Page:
Diagnosis of Botryosphaeria involves detection of disease symptoms and signs and may involve isolation of the pathogen on media for confirmation (fig. 3). It is helpful to wash cankered branches and twigs to make observation of fruiting bodies easier. When branches or twigs are cut from a Botryosphaeria infected plant, they often show a typically discolored xylem tissue (fig. 4). Bot fungi also stain media very dark when they are cultured on potato dextrose agar.
Fig. 3. Botryosphaeria isolates fruiting in the media with pycnidia. Note the dark color of the culture. Photo: A J Downer.
Fig. 4. Discolored wood of Ficus microcarpa infected with Botryosphaeria spp. Photo: A J Downer.
Nursery growers with deteriorating water quality who can implement practices to reduce salinity (e.g., blending water, using RO water, leaching), will reduce osmotic stress on root systems and the predisposition of woody plants to Bot fungi. It also becomes more imperative during drought conditions to monitor irrigations so that container stock does not dry out. Removal of cankered branches or disposal of heavily infected plants as soon as they are detected is a prudent inoculum reduction practice. For more treatment recommendations and additional photos, see the UCNFA News Spring 2015 issue.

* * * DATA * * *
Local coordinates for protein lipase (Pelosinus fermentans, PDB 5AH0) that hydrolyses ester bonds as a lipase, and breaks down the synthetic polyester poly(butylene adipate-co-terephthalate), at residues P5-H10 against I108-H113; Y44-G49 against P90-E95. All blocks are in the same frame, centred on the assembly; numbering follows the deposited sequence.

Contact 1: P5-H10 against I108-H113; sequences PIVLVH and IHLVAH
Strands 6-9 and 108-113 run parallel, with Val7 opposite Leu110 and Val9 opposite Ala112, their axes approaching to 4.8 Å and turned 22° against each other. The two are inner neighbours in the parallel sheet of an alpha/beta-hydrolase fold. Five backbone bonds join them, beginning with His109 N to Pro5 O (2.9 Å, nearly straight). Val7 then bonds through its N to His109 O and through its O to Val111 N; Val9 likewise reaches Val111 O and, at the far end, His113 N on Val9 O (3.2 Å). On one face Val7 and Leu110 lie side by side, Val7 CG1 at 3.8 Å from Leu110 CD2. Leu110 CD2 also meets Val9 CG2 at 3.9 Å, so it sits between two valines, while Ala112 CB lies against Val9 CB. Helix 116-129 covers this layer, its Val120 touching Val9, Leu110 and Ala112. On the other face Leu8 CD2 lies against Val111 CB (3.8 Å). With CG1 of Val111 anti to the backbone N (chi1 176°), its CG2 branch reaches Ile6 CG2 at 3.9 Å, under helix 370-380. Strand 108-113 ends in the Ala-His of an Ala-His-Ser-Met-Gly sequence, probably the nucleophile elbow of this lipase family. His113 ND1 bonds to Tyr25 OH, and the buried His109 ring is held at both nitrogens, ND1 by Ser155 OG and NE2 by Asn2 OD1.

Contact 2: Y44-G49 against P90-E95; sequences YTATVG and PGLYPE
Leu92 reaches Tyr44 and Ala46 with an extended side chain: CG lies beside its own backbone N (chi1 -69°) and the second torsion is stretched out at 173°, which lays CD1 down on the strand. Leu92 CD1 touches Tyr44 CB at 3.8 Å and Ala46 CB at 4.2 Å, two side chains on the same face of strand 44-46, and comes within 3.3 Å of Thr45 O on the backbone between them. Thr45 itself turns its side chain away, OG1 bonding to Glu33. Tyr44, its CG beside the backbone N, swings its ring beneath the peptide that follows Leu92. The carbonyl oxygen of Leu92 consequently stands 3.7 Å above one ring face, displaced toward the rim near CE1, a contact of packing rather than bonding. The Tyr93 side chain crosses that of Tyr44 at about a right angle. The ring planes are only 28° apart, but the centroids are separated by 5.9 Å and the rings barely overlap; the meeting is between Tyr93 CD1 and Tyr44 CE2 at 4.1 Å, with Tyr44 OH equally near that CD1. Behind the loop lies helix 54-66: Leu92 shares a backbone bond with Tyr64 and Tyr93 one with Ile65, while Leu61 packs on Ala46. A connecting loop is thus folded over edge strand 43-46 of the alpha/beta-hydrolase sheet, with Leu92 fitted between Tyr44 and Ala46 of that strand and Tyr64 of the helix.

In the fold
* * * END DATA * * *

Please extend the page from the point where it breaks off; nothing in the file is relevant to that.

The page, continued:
Jim Downer is Environmental Hort Farm Advisor, UC Cooperative Extension, Ventura County.
Anderegg WRL, Schwalm C, Biondi F, Camarero JJ, Koch G, Litvak M, Ogle K, Shaw JD, Shevliakova E, Willliams AP, Wolf A, Ziaco E, Pacala S. 2015. Pervasisve drought legacies in forest ecosystems and their implications for carbon cycle models. Science 349:528-532.
Brooks FE, Ferrin DM. 1994. Branch dieback of southern California chaparral vegetation caused by Botryosphaeria dothidea. Phytopathology 84:78-83.
Downer J. 2015. Regional report: Bot fungi wreak havoc during drought. UCNFA News 19(1): 20-21.
Mayorquin JS, Eskalen A, Downer AJ, Hodel DR, Liu A. 2012. First report of multiple species of the botryosphaeriaceae causing bot canker disease of Indian laurel leaf fig in California. Plant Disease 96: (3) 459.
Michailides TJ, Morgan DP, Felts D. 2000. Other hosts of Botryosphaeria dothidea and their relation to pistachio Botryosphaeria blight. In Calif. Pistachio Ind. Annu. Rep. 1999-2000. Phytopathology 83:145-152.
Zhonghua M, Boehm EWA, Luo Y, Michailides TJ. 2001. Population structure of Botryosphaeria dothidea from Pistachio and other hosts in California. Phytopathology 91:665-672.